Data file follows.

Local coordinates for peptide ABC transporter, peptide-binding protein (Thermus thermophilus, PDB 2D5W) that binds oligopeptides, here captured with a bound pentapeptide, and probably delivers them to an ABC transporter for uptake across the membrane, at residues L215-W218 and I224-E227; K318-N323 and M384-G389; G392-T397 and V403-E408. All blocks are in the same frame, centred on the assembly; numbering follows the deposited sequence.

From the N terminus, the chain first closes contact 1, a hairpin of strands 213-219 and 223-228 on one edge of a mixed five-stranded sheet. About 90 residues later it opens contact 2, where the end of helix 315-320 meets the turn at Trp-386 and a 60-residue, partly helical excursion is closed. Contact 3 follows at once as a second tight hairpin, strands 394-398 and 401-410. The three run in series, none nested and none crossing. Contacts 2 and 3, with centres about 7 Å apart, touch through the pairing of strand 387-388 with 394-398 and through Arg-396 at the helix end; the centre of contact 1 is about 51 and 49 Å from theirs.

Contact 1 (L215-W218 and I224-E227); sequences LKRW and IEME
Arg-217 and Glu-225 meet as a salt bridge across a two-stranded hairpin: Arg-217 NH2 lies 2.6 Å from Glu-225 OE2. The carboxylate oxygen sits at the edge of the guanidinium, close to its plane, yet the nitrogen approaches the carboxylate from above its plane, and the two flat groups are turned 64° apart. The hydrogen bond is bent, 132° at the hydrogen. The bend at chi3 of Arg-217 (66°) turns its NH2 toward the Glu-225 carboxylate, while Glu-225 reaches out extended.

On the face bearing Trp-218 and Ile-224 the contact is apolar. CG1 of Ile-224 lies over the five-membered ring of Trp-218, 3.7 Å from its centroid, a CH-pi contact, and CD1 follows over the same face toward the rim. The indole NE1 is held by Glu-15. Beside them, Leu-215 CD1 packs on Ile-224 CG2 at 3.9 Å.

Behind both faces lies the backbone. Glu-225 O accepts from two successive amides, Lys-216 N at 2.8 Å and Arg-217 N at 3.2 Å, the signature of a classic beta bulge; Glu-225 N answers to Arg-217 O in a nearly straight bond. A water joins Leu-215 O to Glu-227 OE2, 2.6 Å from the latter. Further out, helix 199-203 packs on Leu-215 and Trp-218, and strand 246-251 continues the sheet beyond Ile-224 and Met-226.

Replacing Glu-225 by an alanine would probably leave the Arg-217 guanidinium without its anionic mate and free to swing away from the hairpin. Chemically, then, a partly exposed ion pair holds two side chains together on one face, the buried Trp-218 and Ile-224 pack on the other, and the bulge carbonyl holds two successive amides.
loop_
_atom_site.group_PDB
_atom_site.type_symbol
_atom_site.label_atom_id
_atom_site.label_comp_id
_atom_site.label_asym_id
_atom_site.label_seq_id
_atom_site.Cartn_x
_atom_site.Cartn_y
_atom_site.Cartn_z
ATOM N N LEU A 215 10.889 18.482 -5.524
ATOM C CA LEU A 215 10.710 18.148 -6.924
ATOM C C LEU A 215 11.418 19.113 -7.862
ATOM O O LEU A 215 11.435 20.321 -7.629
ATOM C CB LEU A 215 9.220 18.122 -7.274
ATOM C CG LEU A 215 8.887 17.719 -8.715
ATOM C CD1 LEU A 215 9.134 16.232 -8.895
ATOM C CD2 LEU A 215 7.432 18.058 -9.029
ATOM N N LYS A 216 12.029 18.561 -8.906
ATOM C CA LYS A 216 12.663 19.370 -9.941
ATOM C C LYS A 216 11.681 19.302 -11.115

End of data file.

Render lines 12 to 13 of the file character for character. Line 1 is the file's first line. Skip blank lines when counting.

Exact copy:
_atom_site.label_comp_id
_atom_site.label_asym_id